This, the long awaited follow-up to U Totem's eponymous debut, features the band's original lineup (Sanjay Kumar, Dave Kerman, Eric Johnson, Emily Hay, and James Grigsby) as well as numerous guests, and musically follows in a similar vein. The main difference is that rather than a group effort, this recording seems to be a Grigsby solo album performed by U Totem. All lyrics and music are by Grigsby, which has given Strange Attractors a more uniform, less varied feel than the band's first. In fact, the album is based around a 20 page Grigsby novella which is included in the CD booklet. However, in terms of musicality and adventurousness, little is lost. Present is the expected interplay between Kumar's keys, Johnson's bassoon and Kerman's drums. Hay's voice is its distinctive self and Grigsby's bass playing is as strong as ever. Their sound is largely a more melodic and modern interpretation of Henry Cow / Art Bears eclecticism, with a nod to Zappa, 20th century classical, Indian and Middle-Eastern musics, and experimental jazz. Perhaps the only downsides to this effort is that parts sound all to similar to that of the first U Totem, and overall it lacks the emotionally powerful pieces of that album. The approach is rather dry at times, perhaps too insistent on telling the story of the novella than on writing music for its own sake. Still, to these ears, this is one of the strongest releases of 1994, and despite moments where I would have preferred a higher degree of complexity, I have to give it an enthusiastic thumbs-up.

Filed under: New releases , Issue 5 , 1994 releases

Related artist(s): Dave Kerman, U Totem

More info

Latest news

2018-05-14
Glenn Branca RIP – Experimental guitarist and composer Glenn Branca has died at the age of 69. He was known for compositions featuring large ensembles of guitars, and for the use of feedback. He founded his band Theoretical Girls in the mid-70s as an art-punk answer to what he saw as the increasing commercialization of punk music. His compositions were highly influential, with such figures as David Bowie, Thurston Moore, and John Lurie among his fans. » Read more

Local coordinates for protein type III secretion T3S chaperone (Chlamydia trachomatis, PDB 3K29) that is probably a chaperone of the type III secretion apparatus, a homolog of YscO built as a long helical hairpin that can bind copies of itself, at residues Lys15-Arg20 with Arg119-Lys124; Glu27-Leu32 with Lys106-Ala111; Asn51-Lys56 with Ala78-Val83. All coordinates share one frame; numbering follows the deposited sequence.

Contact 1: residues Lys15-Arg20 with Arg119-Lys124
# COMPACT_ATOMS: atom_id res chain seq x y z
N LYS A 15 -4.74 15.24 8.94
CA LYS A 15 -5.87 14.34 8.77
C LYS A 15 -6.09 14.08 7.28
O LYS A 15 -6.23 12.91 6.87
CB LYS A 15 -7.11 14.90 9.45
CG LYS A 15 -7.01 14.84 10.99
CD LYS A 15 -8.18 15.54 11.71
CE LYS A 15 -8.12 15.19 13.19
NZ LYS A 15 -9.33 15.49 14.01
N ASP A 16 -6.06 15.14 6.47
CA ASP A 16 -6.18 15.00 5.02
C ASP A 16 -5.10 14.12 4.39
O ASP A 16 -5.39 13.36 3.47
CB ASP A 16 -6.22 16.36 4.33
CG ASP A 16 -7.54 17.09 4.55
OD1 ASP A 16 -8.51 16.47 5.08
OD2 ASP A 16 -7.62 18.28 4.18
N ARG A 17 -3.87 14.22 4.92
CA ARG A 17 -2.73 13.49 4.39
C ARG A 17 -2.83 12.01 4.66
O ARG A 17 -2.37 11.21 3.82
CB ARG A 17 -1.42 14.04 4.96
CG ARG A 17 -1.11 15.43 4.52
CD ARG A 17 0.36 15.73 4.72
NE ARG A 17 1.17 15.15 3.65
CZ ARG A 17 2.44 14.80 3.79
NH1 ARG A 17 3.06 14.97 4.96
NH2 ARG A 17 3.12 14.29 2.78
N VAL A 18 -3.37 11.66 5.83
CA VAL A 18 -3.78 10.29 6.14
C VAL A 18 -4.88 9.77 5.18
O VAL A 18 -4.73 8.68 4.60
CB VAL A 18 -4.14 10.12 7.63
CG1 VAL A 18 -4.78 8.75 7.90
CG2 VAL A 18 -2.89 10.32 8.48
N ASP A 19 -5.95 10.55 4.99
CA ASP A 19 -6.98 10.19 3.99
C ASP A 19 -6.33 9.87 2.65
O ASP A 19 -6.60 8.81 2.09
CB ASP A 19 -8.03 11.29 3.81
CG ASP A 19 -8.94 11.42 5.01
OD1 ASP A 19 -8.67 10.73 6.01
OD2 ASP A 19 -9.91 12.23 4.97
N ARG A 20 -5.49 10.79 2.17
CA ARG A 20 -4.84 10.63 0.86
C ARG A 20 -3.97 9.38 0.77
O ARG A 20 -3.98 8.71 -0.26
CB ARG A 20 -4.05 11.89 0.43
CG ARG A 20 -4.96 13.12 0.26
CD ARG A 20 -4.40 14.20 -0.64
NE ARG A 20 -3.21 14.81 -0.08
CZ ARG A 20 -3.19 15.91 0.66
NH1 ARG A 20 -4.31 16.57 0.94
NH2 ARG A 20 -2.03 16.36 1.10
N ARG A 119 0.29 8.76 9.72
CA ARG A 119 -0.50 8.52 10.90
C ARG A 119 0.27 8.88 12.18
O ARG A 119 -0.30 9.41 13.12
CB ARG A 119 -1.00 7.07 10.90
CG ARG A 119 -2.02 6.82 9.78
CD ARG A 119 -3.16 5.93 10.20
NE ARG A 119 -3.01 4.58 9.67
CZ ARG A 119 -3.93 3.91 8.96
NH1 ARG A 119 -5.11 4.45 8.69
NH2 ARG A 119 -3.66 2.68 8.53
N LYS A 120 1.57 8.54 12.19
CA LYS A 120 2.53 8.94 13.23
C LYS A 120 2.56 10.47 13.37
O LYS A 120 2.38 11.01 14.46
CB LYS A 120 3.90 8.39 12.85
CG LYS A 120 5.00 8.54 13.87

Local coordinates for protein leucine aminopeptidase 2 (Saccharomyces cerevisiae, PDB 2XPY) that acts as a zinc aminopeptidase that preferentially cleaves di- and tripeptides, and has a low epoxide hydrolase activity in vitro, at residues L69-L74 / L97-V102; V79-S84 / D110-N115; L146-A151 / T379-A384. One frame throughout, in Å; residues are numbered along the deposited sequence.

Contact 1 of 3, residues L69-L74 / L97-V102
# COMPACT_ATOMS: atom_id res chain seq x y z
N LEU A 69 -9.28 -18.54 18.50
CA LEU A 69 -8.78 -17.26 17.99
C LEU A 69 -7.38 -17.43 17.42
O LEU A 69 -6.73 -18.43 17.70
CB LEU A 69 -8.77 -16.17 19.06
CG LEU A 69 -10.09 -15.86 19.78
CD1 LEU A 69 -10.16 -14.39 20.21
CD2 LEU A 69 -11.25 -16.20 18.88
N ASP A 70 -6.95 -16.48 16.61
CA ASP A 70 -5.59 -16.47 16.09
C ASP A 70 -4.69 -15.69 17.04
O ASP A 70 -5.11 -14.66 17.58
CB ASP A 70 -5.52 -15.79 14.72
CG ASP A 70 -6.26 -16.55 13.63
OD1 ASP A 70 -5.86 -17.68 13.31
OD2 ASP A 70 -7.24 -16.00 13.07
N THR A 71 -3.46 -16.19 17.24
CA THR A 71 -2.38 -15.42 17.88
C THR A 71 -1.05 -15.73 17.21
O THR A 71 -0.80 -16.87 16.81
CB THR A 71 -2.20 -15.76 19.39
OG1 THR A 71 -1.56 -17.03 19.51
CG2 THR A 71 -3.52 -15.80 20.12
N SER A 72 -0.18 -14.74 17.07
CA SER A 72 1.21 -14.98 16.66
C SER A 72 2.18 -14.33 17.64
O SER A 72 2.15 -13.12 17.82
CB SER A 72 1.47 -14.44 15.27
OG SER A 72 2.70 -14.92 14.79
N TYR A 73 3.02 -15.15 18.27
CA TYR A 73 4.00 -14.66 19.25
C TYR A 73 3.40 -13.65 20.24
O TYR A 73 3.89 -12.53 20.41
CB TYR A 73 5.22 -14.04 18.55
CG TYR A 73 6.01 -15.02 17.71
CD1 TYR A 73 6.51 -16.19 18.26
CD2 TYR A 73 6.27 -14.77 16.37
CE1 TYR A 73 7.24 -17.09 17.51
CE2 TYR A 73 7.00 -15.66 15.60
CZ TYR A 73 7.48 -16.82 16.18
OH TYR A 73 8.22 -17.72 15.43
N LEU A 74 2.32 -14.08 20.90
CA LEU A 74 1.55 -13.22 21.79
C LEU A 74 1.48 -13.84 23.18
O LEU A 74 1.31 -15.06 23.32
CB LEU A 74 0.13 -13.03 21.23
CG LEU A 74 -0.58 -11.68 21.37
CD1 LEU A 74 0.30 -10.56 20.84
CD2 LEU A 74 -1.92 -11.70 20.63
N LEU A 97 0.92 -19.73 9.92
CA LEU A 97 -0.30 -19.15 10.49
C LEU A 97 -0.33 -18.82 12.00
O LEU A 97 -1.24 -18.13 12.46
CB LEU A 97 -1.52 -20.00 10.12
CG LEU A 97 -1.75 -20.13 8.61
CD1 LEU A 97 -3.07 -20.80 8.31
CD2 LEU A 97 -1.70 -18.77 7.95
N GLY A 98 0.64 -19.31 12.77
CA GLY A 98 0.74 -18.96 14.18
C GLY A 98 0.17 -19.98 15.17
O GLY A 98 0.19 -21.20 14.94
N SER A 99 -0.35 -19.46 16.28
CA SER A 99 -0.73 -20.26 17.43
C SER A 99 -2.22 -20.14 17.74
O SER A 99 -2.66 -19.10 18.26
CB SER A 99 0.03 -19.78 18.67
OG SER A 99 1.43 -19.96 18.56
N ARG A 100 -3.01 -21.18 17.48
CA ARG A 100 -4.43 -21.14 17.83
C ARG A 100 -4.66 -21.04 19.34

2018-04-05
OBEY Convention XI Set for May 24-28 in Halifax – As the 2018 festival season rapidly approaches, we’d like you to be aware of a real treasure of diverse and creative music that’s going to take place in Halifax, Nova Scotia, next month. The OBEY Convention is on its 11th outing, and features a wide range of artists from around the world. From avant-industrial noise to experimental takes on Classical Chinese music, from chamber jazz to doom metal, from ambient soundscapes to Canadian First Nations drumming, you’d be hard pressed to find a festival with more variety in sound anywhere in the world. » Read more

2018-04-04
Close to the Rain Festival in Bergen Announces Lineup – Now in its second year, the Close to the Rain Festival of progressive music is scheduled to take place in Bergen, Norway, on June 7 - 9. They've got an amazing slate of bands lined up, including such powerhouses as Anekdoten, Major Parkinson, Arabs in Aspic, Tusmørke, and many more. » Read more

2018-03-01
Seaprog 2018 Artist Announcements Raise Festival's Profile – Seattle's Seaprog festival has been going since 2013, and the 2018 edition features a slate of artists that's sure to bring more attention to the event. Cheer-Accident, Bubblemath, and Free Salamander Exhibit are in the first round announcement of performers. In keeping with their tradition of focusing on regional artists, they will also present a number of artists from Washington and Oregon. [Edit: Just added: Inner Ear Brigade] » Read more

2018-02-26
Adelbert von Deyen RIP – Word reaches us that German electronic musician Adelbert von Deyen has died. His recorded legacy reaches back to 1978, when Sky Records released Sternzeit. Von Deyen, who was born October 25, 1953 in Süderbrarup, was also known as a painter and graphic artist. » Read more


Previously in Exposé...

Cyan - Pictures from the Other Side – Take two moderately decent, although thoroughly modern sounding 10+ minute rock opuses, and sandwich a bunch of mediocre-at-best pop tracks between them, and you come up with something like this...  (1994) » Read more

Mari Boine - Eight Seasons & Remixed – NorthSide’s releases of Wimme’s CDs have provided the most visible presence of Sami music in North America, but Mari Boine has been recording longer, and is fairly well known in the world music...  (2003) » Read more

Daniel J - Losing Time – Daniel J (Jakubovic) is the lead guitarist of gigging New York based metal quartet Against the Wall. The young fret-bender adopts a mode of self-reliance in the course of thirteen tracks of prog metal...  (2006) » Read more

Magma - Mekanïk Kommandöh – Recorded several months before the album Mekanïk Destruktïw Kommandöh, but not released until 1989, Mekanïk Kommandöh is an interesting early version of this Vander...  (1995) » Read more

Mediæval Bæbes - Mirabilis – Collecting eight women into a chorus to perform English folk classics and traditional music is nothing new. What the Mediæval Bæbes do differently however is based on their capable...  (2006) » Read more



Listen & discover



Print issues